DCS: Local Heritage Event:
Spring Walk to Upwood Meadows and Lady Wood
Saturday 27th April 2013 Return to Alumni Events
The DCS spring walk caused much worry this year because of the inclement weather which had made long-term predictions of plant flowering times extremely difficult. Lady Wood has a marvellous display of bluebells normally interspersed with white greater stitchwort and the adjacent Upwood Meadows has about 5000 green-winged orchids so we were hoping to get a lovely view of the bluebells and a view of a few of the orchids. Matthew Hamilton who is the Cambridgeshire, Bedfordshire and Northamptonshire Wildlife Trust Reserves manager for Cambridgeshire was to be our guide and when he visited the wood 4 days beforehand there were only 4 bluebells in flower! On the day, 22 of us arrived at the Cross Keys Public House at Upwood in the wind and rain. It was miserable. We arrived at 10.00 a.m. so we could order our food for lunch and to use the toilet facilities then began the walk under thick cloud but with no rain at 10.30 a.m. The weather steadily improved from then onwards with no rain but a coldish wind.
We arrived in Upwood Meadows and Matt explained about the history of the 3 fields and told us that the story was that of a very wet, poorly drained area cultivated by ridge and furrow which can still be obviously seen. It was such poor land it was only used by the very poor if nowhere else was available. However the Black Death took it's toll of life locally and it had not been cultivated since. The meadows were discovered as a valuable ecosystem by Terry Wells midway through the 20th century and it was bought to save 2 of the meadows intact but just too late for one of the 3 which had been improved with fertiliser. That meadow will take several centuries to return to it's previous state but it does have some value even now. Matt took us through the meadows pointing out the profusion of yellow meadow ant ant-hills and showing us how to identify many of the plants by virtue of their early leaves. The green-winged orchids had not been tempted to raise their leaves above the ground but there were lots of cowslips out together with a few mousetails. The meadows are full of colour throughout the year and Matt told us what to expect for those intending to return which seemed to be most of the party.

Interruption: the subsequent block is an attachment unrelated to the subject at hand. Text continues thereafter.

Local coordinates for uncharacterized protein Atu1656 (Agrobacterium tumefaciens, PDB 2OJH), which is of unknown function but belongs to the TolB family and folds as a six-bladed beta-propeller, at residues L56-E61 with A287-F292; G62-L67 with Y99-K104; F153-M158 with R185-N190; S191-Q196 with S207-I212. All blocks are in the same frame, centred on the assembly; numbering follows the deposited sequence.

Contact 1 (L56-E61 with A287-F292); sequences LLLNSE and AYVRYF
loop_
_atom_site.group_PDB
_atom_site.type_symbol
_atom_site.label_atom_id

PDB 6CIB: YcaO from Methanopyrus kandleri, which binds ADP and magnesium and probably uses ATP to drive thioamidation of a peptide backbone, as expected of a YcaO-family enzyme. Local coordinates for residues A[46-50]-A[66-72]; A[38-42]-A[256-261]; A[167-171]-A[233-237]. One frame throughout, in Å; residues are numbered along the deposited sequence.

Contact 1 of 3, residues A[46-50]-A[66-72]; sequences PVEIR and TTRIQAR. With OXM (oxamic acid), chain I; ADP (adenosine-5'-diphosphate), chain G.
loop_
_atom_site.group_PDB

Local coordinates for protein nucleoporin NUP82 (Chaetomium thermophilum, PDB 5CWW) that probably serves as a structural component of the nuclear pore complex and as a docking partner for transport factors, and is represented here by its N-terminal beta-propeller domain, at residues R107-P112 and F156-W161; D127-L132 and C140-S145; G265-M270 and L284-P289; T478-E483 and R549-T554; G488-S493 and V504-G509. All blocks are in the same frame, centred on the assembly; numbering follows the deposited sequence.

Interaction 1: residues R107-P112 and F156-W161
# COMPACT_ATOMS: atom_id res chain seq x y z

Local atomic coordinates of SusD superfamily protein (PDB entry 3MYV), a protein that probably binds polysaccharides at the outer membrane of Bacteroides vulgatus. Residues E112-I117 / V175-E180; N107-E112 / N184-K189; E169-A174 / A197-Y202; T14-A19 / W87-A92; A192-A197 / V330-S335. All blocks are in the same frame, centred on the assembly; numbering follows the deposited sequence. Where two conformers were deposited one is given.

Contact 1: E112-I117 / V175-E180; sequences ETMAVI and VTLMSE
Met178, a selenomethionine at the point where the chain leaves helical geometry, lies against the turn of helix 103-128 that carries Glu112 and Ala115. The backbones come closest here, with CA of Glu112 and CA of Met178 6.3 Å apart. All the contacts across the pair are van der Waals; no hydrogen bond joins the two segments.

Next it was Lady's Wood, an ancient woodland which historically was managed as a traditional coppice although many trees were felled in 1951. A short walk took us there. A few warm days had provided miracles with the woods full of blue from the bluebells (although not too many greater stitchworts were showing), together with bright yellow patches of lesser celandine and green swathes of dog's mercury, a plant associated with ancient woodlands. Chaffinches, wrens and blackcaps sang around us. We stopped in the middle of the wood at a pond and watched the newts and admired a lovely bank of flowering primroses.
All too soon it was time to return to the very comfortable Cross Keys for a very nice lunch before 8 of us moved on to Woodwalton Fen for a walk led by Terry and Helen around the Fen including a look inside the Rothschild Bungalow, built by Charles Rothschild for people who needed to stay and study wildlife at the beginning of the 20th century. We saw a few marsh Harriers but probably because of the wind we missed the nightingales singing and finished about 5.00 p.m. Annoyingly Terry and Helen returned straight away to do more on a survey they take part in and heard the nightingale just where we had been. Despite that the day had turned out to be most enjoyable despite the inauspicious beginning.
Matthew Hamilton was excellent and I quote 2 of our party "It was a delightful day on Saturday, and it was lovely to discover deliciously seasonal aspects of the Cambridgeshire landscape at Upwood Meadows and Lady's Wood." and "We did enjoy the walk on Saturday so much. What a splendid person Matt is. So much information. Can we bottle him somehow?". Need I say more! Thank you Matt. Thanks are also due to the people at the Cross keys who were very efficient, very generous, allowed us to park in their car-park all morning and who provided much needed excellent food and drink. Thanks are also due to the Wildlife Trust for Bedfordshire, Cambridgeshire and Northamptonshire who make all the reserves they own open to the public.
Pictures by Helen & Terry Moore
(Click on the pictures for larger versions) Return to Alumni Events